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walkable urban environments « Previous | |Next »
June 23, 2009

Ryan Avent has an interesting argument in American Prospect about the causes of the global economic recession. Behind the fallout from the global financial crisis --ie., the decline in wealth due to housing and market crashes---there is the effect of the rising cost of oil on consumers:

it seems clear that the sudden and sharp increase in the price of a commodity so integral to all aspects of American life was very much responsible for putting us all in the uncomfortable situation in which we now find ourselves.

Rising petrol prices directly impacted consumer spending in that every additional dollar spent at the pump was one that could not be used for other purchases. The effect on households was most intense where commutes were longest, in the suburbs. So they switched to smaller cars and GM and Chrysler go down the tube into bankruptcy, turned to public transport and drove less.

Avent goes on to say that return to global growth in the future will mean a continued rise in oil prices. They are starting to rise now, and that rise will mean cuts to consumer spending and problems for indebted households. They are going to restrain their spending on other purchases.

And that represents a serious constraint on recovery. Unfortunately, this is not a problem that can be resolved quickly. America's geography and automotive fleet took decades to assemble, during which time transit and walkable environments were neglected and woefully underfunded. It is simply impossible to move any significant percentage of American households to within reach of transit or into a highly efficient new automobile in a matter of months or a few years. This is the work of decades.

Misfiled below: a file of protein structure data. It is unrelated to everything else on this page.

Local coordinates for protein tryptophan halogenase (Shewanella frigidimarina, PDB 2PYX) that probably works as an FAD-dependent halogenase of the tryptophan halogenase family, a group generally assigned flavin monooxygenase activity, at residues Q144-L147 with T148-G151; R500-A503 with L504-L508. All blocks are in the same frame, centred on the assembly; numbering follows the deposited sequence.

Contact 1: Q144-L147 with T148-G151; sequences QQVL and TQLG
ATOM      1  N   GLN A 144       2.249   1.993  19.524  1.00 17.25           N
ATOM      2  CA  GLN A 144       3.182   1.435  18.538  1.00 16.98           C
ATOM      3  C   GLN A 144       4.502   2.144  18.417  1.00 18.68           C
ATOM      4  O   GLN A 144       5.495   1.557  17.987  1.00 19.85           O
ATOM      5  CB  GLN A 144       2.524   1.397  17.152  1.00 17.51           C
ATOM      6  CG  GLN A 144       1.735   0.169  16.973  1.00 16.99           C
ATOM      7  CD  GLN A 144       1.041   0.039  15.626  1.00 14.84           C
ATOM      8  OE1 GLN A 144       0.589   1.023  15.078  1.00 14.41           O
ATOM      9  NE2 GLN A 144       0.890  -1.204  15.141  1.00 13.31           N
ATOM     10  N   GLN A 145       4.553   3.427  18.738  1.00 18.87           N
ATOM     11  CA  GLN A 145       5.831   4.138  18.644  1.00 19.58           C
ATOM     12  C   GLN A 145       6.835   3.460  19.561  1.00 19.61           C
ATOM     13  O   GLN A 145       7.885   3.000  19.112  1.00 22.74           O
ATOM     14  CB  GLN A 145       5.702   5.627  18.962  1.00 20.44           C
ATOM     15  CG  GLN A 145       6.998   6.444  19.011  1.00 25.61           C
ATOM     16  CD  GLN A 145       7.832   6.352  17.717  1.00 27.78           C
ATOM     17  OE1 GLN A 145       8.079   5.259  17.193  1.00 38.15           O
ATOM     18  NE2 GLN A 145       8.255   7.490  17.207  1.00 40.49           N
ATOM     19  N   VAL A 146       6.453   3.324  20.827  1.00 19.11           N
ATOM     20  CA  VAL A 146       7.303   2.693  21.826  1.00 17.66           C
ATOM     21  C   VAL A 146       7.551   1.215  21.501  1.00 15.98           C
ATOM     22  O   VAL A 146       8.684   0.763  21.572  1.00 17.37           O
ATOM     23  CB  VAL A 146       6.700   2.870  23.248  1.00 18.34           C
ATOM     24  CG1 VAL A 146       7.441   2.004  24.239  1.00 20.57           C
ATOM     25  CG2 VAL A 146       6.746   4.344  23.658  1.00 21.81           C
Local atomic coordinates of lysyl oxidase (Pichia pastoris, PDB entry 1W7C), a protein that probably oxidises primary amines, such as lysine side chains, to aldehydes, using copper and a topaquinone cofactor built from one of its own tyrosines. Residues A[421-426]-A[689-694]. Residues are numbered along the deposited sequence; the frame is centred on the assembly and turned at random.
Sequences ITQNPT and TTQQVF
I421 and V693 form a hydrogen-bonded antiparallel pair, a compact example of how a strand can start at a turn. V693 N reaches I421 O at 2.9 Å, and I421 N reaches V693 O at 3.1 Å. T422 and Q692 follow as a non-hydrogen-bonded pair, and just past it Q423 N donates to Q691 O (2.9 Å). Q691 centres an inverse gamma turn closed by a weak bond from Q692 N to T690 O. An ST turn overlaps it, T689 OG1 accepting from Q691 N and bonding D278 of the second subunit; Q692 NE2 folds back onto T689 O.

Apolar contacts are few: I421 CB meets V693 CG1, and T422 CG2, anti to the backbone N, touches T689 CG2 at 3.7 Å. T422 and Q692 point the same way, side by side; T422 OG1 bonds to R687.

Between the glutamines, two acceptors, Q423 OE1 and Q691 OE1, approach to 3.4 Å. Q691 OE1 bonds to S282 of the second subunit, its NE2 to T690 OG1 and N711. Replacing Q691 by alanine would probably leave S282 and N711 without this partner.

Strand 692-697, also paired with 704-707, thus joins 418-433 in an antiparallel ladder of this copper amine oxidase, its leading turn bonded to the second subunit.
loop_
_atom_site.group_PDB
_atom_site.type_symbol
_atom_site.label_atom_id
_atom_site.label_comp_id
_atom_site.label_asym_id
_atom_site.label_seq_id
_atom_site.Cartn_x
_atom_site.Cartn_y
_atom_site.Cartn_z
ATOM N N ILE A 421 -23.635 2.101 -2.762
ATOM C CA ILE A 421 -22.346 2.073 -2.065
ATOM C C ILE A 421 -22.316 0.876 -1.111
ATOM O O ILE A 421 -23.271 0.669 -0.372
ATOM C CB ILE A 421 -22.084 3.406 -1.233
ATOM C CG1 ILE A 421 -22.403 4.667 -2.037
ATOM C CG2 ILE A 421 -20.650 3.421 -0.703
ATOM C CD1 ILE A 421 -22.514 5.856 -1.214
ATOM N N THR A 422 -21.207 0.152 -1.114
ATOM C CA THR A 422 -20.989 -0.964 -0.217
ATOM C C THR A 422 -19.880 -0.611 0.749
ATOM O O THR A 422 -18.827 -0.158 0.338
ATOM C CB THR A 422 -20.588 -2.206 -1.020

Public transport and walkable environments were neglected in Australian cities as well, despite the increasing shift to the inner city living. If there are some moves are being made towards investing in public transport as part of nation building---I guess that the automobile-oriented nature of our current transportation network means that there are more shovel-ready highway projects available than public transport projects----little is being done to roll back the car to construct walkable environments in our cities.

Avent argues that capital spending on highways can be accepted if such spending advanced our long-term goals, but this balance of funding clearly does not. However, spending to repair existing road infrastructure should be balanced with investments in greener transit, rail, and bus systems if we're to effectively reduce fossil-fuel consumption and carbon emissions.

That is the sort of debate that should be happening on the Senate --not the current debates about what to debate. A debate that acknowledges that there is no money left with which to fund a green new deal and that government will only be able to pay off these debts only by resuming economic growth. The implication is that greenhouse gases grow because the economy grows; an economy still dependent on fossil fuel.

It is estimated that $50 billion of investment in energy infrastructure is needed to ensure the transition to a low-emissions generation. How then is the shift to a low carbon economy going to be funded? Through an emissions trading scheme-- the GPRS, for that is all that on the table. Can we hope that the CPRS prevents new coal fired stations being built and encourages alternative forms of energy. Or will the coal-fired power stations be closed down prior to the expiration of their normal life-cycle and the coal assets stranded.

| Posted by Gary Sauer-Thompson at 10:29 AM | | Comments (1)


Wong, Combet and Rudd need to make clean energy more attractive that dirty energy. Instead they are squeezing renewables.